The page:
• Guy Sorman on France's Perpetual Revolution  The recent riots in France over a proposed increase to the retirement age (from 60 to 62) represent the latest installment the country's "long tradition of taking to the streets as an irrational answer to economic reforms," writes the City Journal contributing editor in The Wall Street Journal. Why all the outrage when "the rationale behind this reform--an aging population--can be understood by all the French"? Sorman blames the "leftist unions" for whom raising the retirement age represents "a first breach in the welfare state." But Sormon points out that, characteristically French as this whole affair may be, the country's "economy has become much more market-oriented than it was 20 or 30 years ago. The best and the brightest now want to become entrepreneurs, not top bureaucrats," and globalization is having its effect: "This confrontation between Mr. Sarkozy and the unions doesn't mean much compared to those historical trends."

  • Peter Orszag on Malpractice Methodology  More than six months after Congress passed health care legislation, more needs to be regarding malpractice reform, writes the former White House budget director in his New York Times column. Too often, Orszag observes, doctors order a battery of unnecessary, expensive tests on a patient, just because they want to be protected in the event of a malpractice lawsuit. The solution? Provide safe harbor in malpractice law for doctors who follow evidence-based guidelines, to kill two birds with one stone: "Right now, health care is more evidence-free than you might think. And even where evidence-based clinical guidelines exist, research suggests that doctors follow them only about half the time." Orszag thinks "opponents" of the health care act are "off base," but "critics" who think it didn't do enough to curb malpractice-based costs are "entirely on target."

  • Ruth Marcus on Ginni Thomas and Apologies  "As a wife," The Washington Post columnist can "understand" where Ginni Thomas was coming from when she made a call to Anita Hill to request an apology for her testimony against Clarence Thomas 19 years ago. "As a reporter," however, Marcus believes that perhaps Thomas should be the one apologizing, as the "overwhelming weigh of the evidence in on Hill's side." She also questions the timing of Thomas's errant phone call. "Was it a coincidence that she made the call on the morning the New York Times ran a front-page story headlined, 'Activism by Thomas' Wife Could Raise Judicial Issues'?" She wonders, too, why Hill would be so willing to give the tape to campus police: "Why play it for reporters and give interviews about it? A voice mail on an office phone isn't exactly intrusive, and there was no harassing follow-up."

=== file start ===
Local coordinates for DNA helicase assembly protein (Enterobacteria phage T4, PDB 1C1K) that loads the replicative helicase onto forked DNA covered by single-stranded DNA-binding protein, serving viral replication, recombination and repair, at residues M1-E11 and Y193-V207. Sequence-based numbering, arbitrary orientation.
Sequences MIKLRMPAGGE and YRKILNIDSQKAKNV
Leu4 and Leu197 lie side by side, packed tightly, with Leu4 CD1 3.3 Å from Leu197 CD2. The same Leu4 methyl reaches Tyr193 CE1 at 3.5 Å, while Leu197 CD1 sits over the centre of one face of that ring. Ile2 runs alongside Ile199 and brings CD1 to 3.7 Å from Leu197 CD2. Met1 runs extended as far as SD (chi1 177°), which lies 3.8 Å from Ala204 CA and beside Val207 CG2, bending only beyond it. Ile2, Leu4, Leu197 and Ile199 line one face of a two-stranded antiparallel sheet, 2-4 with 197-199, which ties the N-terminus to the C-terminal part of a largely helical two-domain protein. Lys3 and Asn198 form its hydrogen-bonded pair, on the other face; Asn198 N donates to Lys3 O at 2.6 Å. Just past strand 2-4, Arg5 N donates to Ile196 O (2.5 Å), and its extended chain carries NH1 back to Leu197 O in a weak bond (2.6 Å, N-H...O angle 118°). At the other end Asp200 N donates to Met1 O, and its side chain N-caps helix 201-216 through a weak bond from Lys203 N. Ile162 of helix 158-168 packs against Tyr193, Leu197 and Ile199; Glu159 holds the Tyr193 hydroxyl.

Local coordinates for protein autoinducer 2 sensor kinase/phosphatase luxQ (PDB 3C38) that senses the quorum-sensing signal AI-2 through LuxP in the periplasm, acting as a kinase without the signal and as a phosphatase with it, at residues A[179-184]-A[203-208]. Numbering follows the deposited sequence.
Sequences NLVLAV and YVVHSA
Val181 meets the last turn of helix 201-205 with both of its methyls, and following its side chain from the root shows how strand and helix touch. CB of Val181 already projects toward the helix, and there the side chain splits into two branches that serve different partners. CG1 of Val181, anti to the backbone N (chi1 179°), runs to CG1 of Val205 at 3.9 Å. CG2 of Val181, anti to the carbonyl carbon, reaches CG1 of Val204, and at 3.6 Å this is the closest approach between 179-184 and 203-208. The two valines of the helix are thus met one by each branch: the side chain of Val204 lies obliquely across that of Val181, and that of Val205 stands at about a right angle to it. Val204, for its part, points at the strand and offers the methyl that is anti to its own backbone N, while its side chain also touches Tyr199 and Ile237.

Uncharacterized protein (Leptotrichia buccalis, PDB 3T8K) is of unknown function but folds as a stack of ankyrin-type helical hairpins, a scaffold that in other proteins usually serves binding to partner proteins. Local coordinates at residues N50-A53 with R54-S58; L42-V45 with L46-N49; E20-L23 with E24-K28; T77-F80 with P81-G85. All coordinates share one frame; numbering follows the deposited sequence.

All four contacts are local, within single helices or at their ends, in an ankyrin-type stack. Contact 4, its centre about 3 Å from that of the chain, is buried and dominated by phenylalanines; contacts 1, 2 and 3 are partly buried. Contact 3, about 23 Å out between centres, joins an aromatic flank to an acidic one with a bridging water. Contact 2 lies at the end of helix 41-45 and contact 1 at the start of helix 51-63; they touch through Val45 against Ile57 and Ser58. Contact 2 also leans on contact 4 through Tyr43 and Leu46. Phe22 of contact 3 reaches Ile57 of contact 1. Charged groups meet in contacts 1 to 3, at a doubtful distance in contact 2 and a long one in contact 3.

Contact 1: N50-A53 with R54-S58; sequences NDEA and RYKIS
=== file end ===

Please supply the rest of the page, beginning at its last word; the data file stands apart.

• The Los Angeles Times on Tea Partiers and the 17th Amendment  Even though a common theme in the Tea Party movement is that ordinary citizens should "participate more in the business of government," there is a strain of Tea Partier that would like a return to the election of U.S. senators by state legislatures, observes The Los Angeles Times editorial board. In order to do this the 17th Amendment of the Constitution would need to be repealed. The reason for such a bold move would be to bolster states' rights at a time when the federal government's powers are perceived to be overreaching. But "restor[ing] autonomy to the states" would probably require repealing other interlocking amendments such as the 14th amendment, which "overrode state prerogatives." Furthermore, if you really want to roll back federal power in elections, argues the board, you might want to take a look at the 15th Amendement "barr[ing] racial discrimination in voting," the 19th giving women the vote, and the 26th bringing the voting age down to 18. The board concludes that a repeal of these amendments is an undesirable option: "The Constitution is worthy of veneration, but many of its most admirable features didn't originate in the era of the three-cornered hats sported by some tea party activists. That includes the rights of the voters to choose--and remove--their senators."
  • Gail Collins on Rage and Republicans  The GOP electorate is becoming so rage-filled this campaign season that they've turned over the party reins to wrongheaded candidates who have only stoked the fire. The New York Times columnists notes the cases of Christine O'Donnell, Rand Paul, Carl Paladino and Joe Miller. "Really, people," she writes, "rage never gets you anything but overturned garbage cans and broken windows. If you want to do rage, go to France." Collins also found New York gubernatorial debate star Jimmy McMillan of "The Rent is Too Damn High" party to be an odd symbol. McMillan, a raging little-known candidate, was found to have a rent of "zero"--his landlords liked him, he said. "Which doesn't mean he can't be ticked off about it," Collins quips.